Alexander Lindsey, Ohio State University Extension
Around the state, there are many corn fields with young plants with standing water due to the intense storms that have passed through. But what are the long-term effects of standing water on emerged corn? Preliminary data from two locations in Ohio in 2017 suggests that as long as a sidedress N application can be made following the waterlogging, yield loss may be minimal if the waterlogged conditions lasted 4 days or less.
Waterlogging can affect yield in two main ways: 1) damage to the plant physiologically, and 2) N loss through denitrification or leaching. The presence of standing water in the field can affect corn yield by inhibiting growth and restricting ear development (which occurs during vegetative stages). Standing water also reduces the amount of oxygen in the soil, which can cause nitrate in the soil to be converted to forms that are unavailable for plant uptake and may be lost to the environment. Trials in Ohio conducted in 2017 suggest that corn can survive waterlogged conditions for 4 days or less in the early vegetative stages (V4-5) with minimal impact on yield if a sidedress application can be made after the soil has dried. However, if a sidedress application cannot be made on corn waterlogged for 4 days or more, a yield penalty of 13 to 45% was observed. When waterlogging extended to 6 days even with a sidedress N application, a reduction in yield of 9-33% was observed compared to corn flooded for 4 days or less. These results are consistent with past research (10-50% yield loss if flooded longer than 2 days), but will be repeated in 2018 for validation.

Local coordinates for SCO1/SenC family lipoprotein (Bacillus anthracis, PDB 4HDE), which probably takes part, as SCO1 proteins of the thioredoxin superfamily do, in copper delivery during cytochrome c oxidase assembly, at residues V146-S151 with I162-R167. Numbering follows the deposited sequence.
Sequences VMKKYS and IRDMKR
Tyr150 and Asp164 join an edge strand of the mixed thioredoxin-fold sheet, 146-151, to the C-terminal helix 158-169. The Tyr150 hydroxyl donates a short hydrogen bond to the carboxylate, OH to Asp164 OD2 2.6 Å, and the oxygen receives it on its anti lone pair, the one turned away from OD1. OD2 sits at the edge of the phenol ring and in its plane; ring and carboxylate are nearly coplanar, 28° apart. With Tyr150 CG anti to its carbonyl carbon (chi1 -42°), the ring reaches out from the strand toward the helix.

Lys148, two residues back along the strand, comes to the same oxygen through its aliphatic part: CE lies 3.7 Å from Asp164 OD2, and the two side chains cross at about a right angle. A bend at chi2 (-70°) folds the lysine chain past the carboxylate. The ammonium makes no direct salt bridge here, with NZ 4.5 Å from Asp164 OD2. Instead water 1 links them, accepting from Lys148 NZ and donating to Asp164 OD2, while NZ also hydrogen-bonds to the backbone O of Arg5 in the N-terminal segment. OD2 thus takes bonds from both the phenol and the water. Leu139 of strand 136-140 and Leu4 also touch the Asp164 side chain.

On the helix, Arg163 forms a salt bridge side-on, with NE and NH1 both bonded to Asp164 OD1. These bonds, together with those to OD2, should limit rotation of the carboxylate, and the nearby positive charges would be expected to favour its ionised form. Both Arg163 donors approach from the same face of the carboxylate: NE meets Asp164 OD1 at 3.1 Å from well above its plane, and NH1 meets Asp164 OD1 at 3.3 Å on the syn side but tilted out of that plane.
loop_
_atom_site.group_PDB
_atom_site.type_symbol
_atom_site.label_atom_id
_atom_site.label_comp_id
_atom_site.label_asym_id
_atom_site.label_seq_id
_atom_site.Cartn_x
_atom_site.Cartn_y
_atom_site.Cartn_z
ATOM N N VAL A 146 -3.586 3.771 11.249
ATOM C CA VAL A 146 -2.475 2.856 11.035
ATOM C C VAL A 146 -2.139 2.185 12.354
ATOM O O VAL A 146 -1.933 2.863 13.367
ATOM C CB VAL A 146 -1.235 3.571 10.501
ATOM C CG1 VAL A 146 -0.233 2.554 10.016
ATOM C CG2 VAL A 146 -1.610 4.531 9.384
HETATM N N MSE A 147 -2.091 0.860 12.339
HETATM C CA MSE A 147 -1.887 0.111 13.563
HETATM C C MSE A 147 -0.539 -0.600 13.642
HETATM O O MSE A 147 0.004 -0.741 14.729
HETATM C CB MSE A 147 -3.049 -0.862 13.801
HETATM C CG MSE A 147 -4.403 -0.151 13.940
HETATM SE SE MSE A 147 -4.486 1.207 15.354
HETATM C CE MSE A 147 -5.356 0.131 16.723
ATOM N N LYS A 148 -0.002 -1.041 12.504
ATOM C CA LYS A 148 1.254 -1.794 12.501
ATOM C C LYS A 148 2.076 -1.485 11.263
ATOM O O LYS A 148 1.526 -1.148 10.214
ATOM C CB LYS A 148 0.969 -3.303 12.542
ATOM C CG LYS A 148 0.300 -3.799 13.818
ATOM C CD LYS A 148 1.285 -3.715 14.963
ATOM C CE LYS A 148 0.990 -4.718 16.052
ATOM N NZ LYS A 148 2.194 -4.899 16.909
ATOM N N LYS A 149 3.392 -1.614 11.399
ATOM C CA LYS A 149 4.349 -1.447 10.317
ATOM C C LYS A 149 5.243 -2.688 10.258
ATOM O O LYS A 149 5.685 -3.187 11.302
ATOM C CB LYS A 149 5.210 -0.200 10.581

There are a few ways to evaluate for damage caused by flooding. For corn that’s emerged, check the color of the growing point to assess plant survival after ponding. It should be white to cream colored, while a darkening and/or softening usually precedes plant death. Disease problems that can develop include corn smut, and crazy top, but predicting damage from these is difficult until later in the growing season. However, the economic impact of these latter two diseases is usually negligible. Bacteria deposited in leaf whorls by flooding can also result in disease and kill plants. If plants are covered with mud due to the excess water, photosynthesis may be limited but it’s unlikely that the photosynthetic capacity of leaves has been completely destroyed. A light rain is usually sufficient to rinse the mud off of existing leaves, and new growth should be minimally affected.